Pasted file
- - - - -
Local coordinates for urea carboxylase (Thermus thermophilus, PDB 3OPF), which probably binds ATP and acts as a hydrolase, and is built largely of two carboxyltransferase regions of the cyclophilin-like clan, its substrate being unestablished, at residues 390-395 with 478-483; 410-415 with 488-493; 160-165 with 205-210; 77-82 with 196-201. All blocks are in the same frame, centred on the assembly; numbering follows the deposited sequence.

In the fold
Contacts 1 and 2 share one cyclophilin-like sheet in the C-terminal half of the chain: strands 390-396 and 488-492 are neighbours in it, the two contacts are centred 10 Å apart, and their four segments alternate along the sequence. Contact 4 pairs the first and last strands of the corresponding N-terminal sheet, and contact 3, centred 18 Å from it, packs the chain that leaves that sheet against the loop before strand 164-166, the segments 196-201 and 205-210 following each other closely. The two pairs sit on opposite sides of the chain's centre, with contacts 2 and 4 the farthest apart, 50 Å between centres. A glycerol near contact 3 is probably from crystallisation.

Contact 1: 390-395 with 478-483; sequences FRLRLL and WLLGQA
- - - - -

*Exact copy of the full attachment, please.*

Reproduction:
Local coordinates for urea carboxylase (Thermus thermophilus, PDB 3OPF), which probably binds ATP and acts as a hydrolase, and is built largely of two carboxyltransferase regions of the cyclophilin-like clan, its substrate being unestablished, at residues 390-395 with 478-483; 410-415 with 488-493; 160-165 with 205-210; 77-82 with 196-201. All blocks are in the same frame, centred on the assembly; numbering follows the deposited sequence.

In the fold
Contacts 1 and 2 share one cyclophilin-like sheet in the C-terminal half of the chain: strands 390-396 and 488-492 are neighbours in it, the two contacts are centred 10 Å apart, and their four segments alternate along the sequence. Contact 4 pairs the first and last strands of the corresponding N-terminal sheet, and contact 3, centred 18 Å from it, packs the chain that leaves that sheet against the loop before strand 164-166, the segments 196-201 and 205-210 following each other closely. The two pairs sit on opposite sides of the chain's centre, with contacts 2 and 4 the farthest apart, 50 Å between centres. A glycerol near contact 3 is probably from crystallisation.

Contact 1: 390-395 with 478-483; sequences FRLRLL and WLLGQA